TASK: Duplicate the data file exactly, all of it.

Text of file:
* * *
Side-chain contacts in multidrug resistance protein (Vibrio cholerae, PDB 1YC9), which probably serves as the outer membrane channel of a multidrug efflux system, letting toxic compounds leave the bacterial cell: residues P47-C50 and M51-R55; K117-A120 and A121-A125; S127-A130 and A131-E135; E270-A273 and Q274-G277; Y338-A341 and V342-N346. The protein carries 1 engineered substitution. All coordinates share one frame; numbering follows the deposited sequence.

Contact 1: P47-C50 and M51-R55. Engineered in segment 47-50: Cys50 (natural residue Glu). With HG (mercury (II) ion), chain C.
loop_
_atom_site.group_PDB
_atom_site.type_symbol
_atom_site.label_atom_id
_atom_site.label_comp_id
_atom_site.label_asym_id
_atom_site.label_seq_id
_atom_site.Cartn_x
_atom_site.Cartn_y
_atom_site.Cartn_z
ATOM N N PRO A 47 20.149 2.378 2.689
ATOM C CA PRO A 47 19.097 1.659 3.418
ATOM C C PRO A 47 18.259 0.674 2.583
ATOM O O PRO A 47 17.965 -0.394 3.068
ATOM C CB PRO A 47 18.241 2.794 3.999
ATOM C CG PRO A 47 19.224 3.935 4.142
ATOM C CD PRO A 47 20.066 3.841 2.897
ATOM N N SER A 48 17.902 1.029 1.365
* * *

Side-chain contacts in multidrug resistance protein (Vibrio cholerae, PDB 1YC9), which probably serves as the outer membrane channel of a multidrug efflux system, letting toxic compounds leave the bacterial cell: residues P47-C50 and M51-R55; K117-A120 and A121-A125; S127-A130 and A131-E135; E270-A273 and Q274-G277; Y338-A341 and V342-N346. The protein carries 1 engineered substitution. All coordinates share one frame; numbering follows the deposited sequence.

Contact 1: P47-C50 and M51-R55. Engineered in segment 47-50: Cys50 (natural residue Glu). With HG (mercury (II) ion), chain C.
loop_
_atom_site.group_PDB
_atom_site.type_symbol
_atom_site.label_atom_id
_atom_site.label_comp_id
_atom_site.label_asym_id
_atom_site.label_seq_id
_atom_site.Cartn_x
_atom_site.Cartn_y
_atom_site.Cartn_z
ATOM N N PRO A 47 20.149 2.378 2.689
ATOM C CA PRO A 47 19.097 1.659 3.418
ATOM C C PRO A 47 18.259 0.674 2.583
ATOM O O PRO A 47 17.965 -0.394 3.068
ATOM C CB PRO A 47 18.241 2.794 3.999
ATOM C CG PRO A 47 19.224 3.935 4.142
ATOM C CD PRO A 47 20.066 3.841 2.897
ATOM N N SER A 48 17.902 1.029 1.365